It wasn’t merely one season or two that propelled Taylor to status as one of the Rams’ all-time greats. A consistently dependable force on defense, Taylor helped anchor Lubick’s squads on a yearly basis. The linebacker led CSU with 146 tackles as an underclassman in 1996, which ranks as the eighth-highest single-season mark for the program. A two-time All-WAC recipient, Taylor also finished first on the 1998 Rams in tackles (87) before bidding farewell to Fort Collins.

As a guiding figure on the field, Watson’s poise and gritty determination began gluing the middle of the defense together in 2016 and continued doing so until the linebacker departed. From the moment he first stepped on the gridiron at Hughes Stadium, Watson displayed remarkably merciless hitting capabilities. Simply put, the Missouri native poured his all into each and every one of his 367 career tackles (sixth in CSU history). And over time, he utilized his expertise to enhance the performances of fellow linebackers –– like Tre Thomas.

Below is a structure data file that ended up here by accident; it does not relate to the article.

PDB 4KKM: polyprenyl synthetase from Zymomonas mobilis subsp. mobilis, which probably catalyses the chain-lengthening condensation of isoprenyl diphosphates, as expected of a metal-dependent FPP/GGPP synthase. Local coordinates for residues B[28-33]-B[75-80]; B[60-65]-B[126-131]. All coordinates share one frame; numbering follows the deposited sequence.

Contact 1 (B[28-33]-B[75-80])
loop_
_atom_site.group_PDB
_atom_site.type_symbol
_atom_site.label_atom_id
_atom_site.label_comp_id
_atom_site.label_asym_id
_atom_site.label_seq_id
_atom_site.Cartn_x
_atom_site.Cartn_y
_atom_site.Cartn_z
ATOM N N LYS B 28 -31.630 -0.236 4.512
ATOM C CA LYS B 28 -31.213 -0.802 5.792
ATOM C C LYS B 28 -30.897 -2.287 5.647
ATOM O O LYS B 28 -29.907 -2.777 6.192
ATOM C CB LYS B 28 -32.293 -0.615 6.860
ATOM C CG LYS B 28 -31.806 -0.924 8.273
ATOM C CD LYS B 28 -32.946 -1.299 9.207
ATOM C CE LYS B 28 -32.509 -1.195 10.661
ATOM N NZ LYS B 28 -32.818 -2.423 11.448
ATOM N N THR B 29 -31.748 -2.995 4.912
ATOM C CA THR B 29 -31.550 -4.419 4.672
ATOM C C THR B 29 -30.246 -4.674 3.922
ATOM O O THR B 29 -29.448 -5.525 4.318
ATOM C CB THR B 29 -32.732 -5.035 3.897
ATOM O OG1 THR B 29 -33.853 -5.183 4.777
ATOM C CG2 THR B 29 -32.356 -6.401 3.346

Watson was a gift that kept on giving as the eventual NFL signee led the 2017 Rams in takedowns (109) and finished second on the squad with seven pass breakups. CSU opting to shift defensive coordinators in 2018 didn’t seem to bother Watson one bit during his senior year as he wrapped up his collegiate services by again leading the Rams in tackles (131). Permanently ingraining the ruthless linebacker in the memory of CSU fans, Watson’s 51 games played are tied for the fourth-most at CSU.

This content was originally published here.